The Chez Panisse name holds such cachet in the Bay Area that if a chef goes on to other projects, loyalists follow. And for good reason. Outstanding cooks have come through that kitchen: Michael Tusk of Quince, Charlie Hallowell of Pizzaiolo and Russell Moore of Camino, to name a few. The latest is David Visick, who was a cook at Chez Panisse in the 1990s.
Walnut Creek Yacht Club has had a running joke for 20 years. When I told my friend we were dining there, his reaction was: “How can Walnut Creek have a yacht club? There’s no water there!”Ever since opening the restaurant in 1997, the restaurant’s owners, Kevin Weinberg and Ellen McCarty, have wrung everything they can out of the joke. Diners are “members,” and when you leave, the host at the door will likely say “see you next week,” even if you haven’t been there for nearly two decades.
Chef Telmo Faria talks with customers at the bar at Uma Casa. When a new restaurant opens, there are always kinks to work out in the menu, the kitchen or the service. Sometimes the process is quick. Sometimes — not. Case in point: Uma Casa, which took over the space of Incanto at 27th and Church streets in Noe Valley. I was excited to go because it’s the only Portuguese restaurant in the city, as far as I know.
Muck Rack makes it simple to find people, tweets, or articles that mention any name, keyword, company, hashtag etc. We've compiled this guide to help you make the most of your search.
Selecting a term
Start searching tweets, articles from media outlets, articles mentioned in tweets, journalists'
names, titles and bios with some suggested searches:
Companies or Topics (e.g. iPhone, Microsoft)
Phrases (e.g. "cloud computing") — use quotes to keep the terms together
Twitter handles (e.g. @username) — returns those who have mentioned or replied to
Names (e.g. "David Pogue")
Hashtags (e.g. #sxsw, #london2012)
Bio details (e.g. vegan, Olympics, father)
Muck Rack's Advanced Search allows for many boolean operators.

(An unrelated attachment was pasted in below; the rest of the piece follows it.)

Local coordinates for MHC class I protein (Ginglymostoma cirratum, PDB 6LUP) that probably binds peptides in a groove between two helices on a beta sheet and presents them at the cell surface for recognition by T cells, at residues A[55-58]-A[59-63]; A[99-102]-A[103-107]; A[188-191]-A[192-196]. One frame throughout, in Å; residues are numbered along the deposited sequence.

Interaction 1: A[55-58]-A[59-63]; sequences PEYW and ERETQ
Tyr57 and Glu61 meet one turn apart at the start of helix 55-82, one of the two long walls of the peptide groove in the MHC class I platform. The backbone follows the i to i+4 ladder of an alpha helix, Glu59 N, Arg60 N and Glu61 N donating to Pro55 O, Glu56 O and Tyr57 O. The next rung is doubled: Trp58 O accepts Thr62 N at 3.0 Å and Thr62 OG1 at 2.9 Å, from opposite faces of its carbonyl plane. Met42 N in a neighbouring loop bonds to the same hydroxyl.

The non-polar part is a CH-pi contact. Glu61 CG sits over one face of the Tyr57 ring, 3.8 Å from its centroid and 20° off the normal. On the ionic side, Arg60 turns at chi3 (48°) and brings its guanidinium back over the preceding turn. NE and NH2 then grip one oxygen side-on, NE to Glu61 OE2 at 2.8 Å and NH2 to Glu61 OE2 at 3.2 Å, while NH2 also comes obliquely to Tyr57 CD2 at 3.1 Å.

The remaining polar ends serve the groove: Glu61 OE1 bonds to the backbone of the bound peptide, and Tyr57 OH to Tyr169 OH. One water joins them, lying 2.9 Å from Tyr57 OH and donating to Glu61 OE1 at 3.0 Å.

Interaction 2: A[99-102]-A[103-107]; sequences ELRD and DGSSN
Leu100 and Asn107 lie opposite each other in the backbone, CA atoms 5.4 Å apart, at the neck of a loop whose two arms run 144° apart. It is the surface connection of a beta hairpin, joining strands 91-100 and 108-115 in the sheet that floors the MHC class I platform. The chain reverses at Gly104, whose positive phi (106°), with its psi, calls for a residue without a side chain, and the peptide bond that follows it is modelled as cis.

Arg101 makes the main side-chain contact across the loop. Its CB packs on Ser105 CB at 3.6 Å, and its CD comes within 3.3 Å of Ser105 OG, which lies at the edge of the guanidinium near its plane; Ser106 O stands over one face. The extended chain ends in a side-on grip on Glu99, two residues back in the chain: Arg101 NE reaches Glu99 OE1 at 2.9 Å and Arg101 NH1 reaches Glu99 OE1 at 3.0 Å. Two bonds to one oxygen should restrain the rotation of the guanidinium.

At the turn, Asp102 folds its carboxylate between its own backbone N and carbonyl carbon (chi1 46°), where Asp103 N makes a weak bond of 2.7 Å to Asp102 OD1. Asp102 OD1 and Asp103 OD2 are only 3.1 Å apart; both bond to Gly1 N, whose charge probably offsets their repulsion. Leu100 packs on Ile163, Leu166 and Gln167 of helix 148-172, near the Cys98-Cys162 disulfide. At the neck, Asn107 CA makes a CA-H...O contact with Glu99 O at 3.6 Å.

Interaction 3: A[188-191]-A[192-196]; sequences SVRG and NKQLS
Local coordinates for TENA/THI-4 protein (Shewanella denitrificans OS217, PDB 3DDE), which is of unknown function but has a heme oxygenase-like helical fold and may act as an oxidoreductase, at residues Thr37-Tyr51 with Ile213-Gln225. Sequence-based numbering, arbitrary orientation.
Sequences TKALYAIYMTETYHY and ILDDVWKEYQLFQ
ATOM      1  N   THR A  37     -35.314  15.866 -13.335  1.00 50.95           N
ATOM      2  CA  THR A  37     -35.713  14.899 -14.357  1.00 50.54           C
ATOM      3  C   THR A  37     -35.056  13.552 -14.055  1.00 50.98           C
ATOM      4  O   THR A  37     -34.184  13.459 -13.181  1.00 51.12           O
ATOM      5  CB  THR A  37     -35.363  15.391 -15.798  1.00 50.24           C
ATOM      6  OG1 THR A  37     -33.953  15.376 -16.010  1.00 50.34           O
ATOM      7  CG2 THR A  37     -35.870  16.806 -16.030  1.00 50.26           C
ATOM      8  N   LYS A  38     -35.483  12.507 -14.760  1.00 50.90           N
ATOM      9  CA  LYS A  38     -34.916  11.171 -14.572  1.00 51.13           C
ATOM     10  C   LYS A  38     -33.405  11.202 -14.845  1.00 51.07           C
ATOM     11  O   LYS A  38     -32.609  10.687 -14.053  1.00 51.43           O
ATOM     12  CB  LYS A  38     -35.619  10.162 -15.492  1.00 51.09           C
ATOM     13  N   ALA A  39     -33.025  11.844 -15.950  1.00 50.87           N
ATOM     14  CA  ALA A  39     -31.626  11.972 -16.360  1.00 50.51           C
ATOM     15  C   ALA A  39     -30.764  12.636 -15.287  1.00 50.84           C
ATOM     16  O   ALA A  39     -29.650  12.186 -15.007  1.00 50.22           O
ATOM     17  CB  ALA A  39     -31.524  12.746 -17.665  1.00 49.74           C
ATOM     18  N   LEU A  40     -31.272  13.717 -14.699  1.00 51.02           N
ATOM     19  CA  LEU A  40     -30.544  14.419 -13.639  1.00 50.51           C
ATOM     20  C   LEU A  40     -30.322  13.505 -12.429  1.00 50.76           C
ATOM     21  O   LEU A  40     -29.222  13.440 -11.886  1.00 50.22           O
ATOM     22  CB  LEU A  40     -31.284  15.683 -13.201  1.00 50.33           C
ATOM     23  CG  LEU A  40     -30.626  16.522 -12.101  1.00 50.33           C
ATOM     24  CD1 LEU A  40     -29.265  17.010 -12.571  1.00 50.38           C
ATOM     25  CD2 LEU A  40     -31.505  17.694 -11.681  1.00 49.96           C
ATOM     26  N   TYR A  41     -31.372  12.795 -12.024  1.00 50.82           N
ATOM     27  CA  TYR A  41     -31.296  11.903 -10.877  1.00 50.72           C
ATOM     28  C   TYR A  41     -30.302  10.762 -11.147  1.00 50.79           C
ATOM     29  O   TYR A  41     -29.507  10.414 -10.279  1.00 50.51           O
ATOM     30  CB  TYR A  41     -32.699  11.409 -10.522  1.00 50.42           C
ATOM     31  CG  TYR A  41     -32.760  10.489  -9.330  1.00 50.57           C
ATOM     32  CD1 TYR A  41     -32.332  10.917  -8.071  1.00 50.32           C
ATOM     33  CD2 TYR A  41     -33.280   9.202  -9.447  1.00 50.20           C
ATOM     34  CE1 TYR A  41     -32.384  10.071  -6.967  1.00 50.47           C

Find results that mention multiple specified terms, use AND or
+. For example, ensure each result contains both Elon Musk and Mark Zuckerberg by
searching Obama AND Romney or Obama + Romney.
Use the operators OR or , to broaden your search when you'd like either of
multiple terms to appear in results. (This is the default behavior of our search when no operators
are used.) For example, search for democrat OR republican to find results that refer to
Democrats and/or Republicans.
Use NOT or - to subtract results from your search. For
example, searching Disney will yield results about the Walt Disney Company as well as Walt Disney
World Resort. To exclude mentions of Disney World, search for Disney -World or Disney
When using one of these operators with a phrase, enclose it in quotation marks. For example, you can
find results about smartphones excluding Apple's iPhone 4S by searching smartphone -"iPhone
Exact case matching or punctuation
If you're searching for a brand name or keyword that relies on specific punctuation marks or capitalization, you can
find results that match your exact query by adding matchcase: before the keyword you're searching for, like matchcase:E*TRADE .
Use parentheses to separate multiple
boolean phrases. For example, to find journalists talking about having fun in Disney World or
Disneyland, search for ("disney world" OR disneyland) AND fun.
An asterisk can be used to search for any variation of a root word truncated by the asterisk. For example, searching for admin* will return results for administrator, administration, administer, administered, etc.
A near operator is an AND operator where you can control the distance between the words. You can vary the distance the near operation uses by adding a forward slash and number (between 0-99) such as strawberries NEAR/10 "whipped cream", which means the strawberries must exist within 10 words of "whipped cream".